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Danny Lynn, Legal Aid Alberta

Alberta legal aid training program aims for greater understanding of Indigenous issues

Tuesday, June 25, 2019 @ 2:28 PM | By Ian Burns


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The disproportionate impact of Canada’s legal system on Indigenous communities is an issue that has been identified by countless studies and reports, and the organization responsible for legal aid in Alberta says it is working to ensure as many of its lawyers as possible become more aware of it so they can better represent their clients.

Danny Lynn, senior advisory counsel for adult criminal law at Legal Aid Alberta (LAA), said cultural sensitivity training on Indigenous issues began in 2015 for staff, flowing from the Supreme Court’s decision in R. v. Ipeelee 2012 SCC 13 and “the need to understand where our Indigenous clients were coming from and the issues that bring them into conflict with the law.” He noted LAA began developing a program in consultation with Patti LaBoucane-Benson, former research director at the Native Counselling Services of Alberta and now a senator, which initially focused on just cultural awareness.

“As we proceeded it morphed into including more of the historical trauma aspect and the effects of colonialism, to provide our staff with a better understanding of the issues that area faced by Canada’s Indigenous people on basically a daily basis,” he said. “And then in 2017 we decided that we would expand that training and offer it not only to our staff but also our roster.”

Danny Lynn, Legal Aid Alberta

Danny Lynn, Legal Aid Alberta

And after the sweeping final report and recommendations of the National Inquiry into Missing and Murdered Indigenous Women and Girls (MMWIG), LAA said it is stepping up its efforts to ensure all of its staff and as many members of its roster as possible receive the training. LAA said it is aiming to ensure all staff and about 23 per cent of its roster, which consists of approximately 1,300 lawyers across the province, are trained by March 2020.

The program involves an analysis of historical trauma and the effects of colonialism, as well as training on s. 718.2(e) of the Criminal Code and how to properly use the findings of Ipeelee and R. v. Gladue [1999] 1 S.C.R. 688 in dealing with sentencing and bail hearings, said Lynn. Messages are sent out to rostered lawyers regarding the training and what cities it is being offered in so they can respond to it and sign up.

“Most of the people who have attended so far have been criminal lawyers,” he said. “But we did get some people who practise child welfare and family law, so we discussed those aspects as well.”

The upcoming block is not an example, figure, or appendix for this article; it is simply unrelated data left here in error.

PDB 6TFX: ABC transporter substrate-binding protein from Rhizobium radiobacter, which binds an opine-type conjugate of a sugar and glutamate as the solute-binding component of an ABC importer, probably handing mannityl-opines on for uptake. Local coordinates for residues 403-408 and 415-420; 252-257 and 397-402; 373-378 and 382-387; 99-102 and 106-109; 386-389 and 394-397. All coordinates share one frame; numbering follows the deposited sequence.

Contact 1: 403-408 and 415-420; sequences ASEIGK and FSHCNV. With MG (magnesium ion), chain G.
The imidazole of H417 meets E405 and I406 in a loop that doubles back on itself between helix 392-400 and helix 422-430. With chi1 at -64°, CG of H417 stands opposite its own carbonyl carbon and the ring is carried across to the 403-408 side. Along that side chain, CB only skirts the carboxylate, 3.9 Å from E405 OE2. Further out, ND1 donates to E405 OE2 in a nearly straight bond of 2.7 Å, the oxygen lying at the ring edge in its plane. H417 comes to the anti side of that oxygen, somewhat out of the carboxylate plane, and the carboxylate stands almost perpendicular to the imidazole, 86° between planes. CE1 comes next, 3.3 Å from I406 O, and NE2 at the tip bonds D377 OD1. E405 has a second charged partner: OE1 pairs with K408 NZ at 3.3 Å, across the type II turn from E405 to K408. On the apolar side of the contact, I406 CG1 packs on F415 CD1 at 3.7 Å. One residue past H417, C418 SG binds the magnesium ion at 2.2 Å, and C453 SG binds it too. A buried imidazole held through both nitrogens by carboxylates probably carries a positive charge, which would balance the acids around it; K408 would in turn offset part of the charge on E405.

Roughly 30 per cent of Legal Aid Alberta’s certificates are to assist Indigenous Albertans, said Lynn, and “if you look at the numbers on who duty counsel assists in the docket courts, that gets closer to 50 per cent.”

“In order to properly represent those individuals and understand what brings them into conflict with the law in the first place, you have to understand that individual’s background,” he said. “And understanding not just their personal circumstances but the overall effects of colonialism is important to properly represent your client.”

Lynn said it was likely a lack of cultural awareness across the country and not enough attention paid to significant decisions like Gladue in the judicial system as to why it took so long for organizations to provide more cultural sensitivity training on Indigenous issues to their members.

“And then Ipeelee came out, and when I read it I saw its importance and the devastation my Indigenous clients had faced in their lives,” he said. “And then I had my first big case that involved a Gladue report and I was shocked about what my client had faced in his life, so then I started advocating that we needed to do this training.”

Legal Aid Alberta is working on an overall Indigenous action plan, said Lynn, which is in its final draft stages. It also recently put out its three-year strategic plan, which emphasized outreach and reducing barriers to access.

“Legal Aid Alberta also has a memorandum of understanding with the Siksika First Nation, where we provide legal services on the reserve for members of the band [who] are facing either criminal charges or family matters,” he said. “I believe it’s the only one in the country where legal aid has an agreement to provide legal aid and assistance like this, and one of the things we are looking at is expanding it to other First Nations in Alberta.”

More information about Legal Aid Alberta can be found here.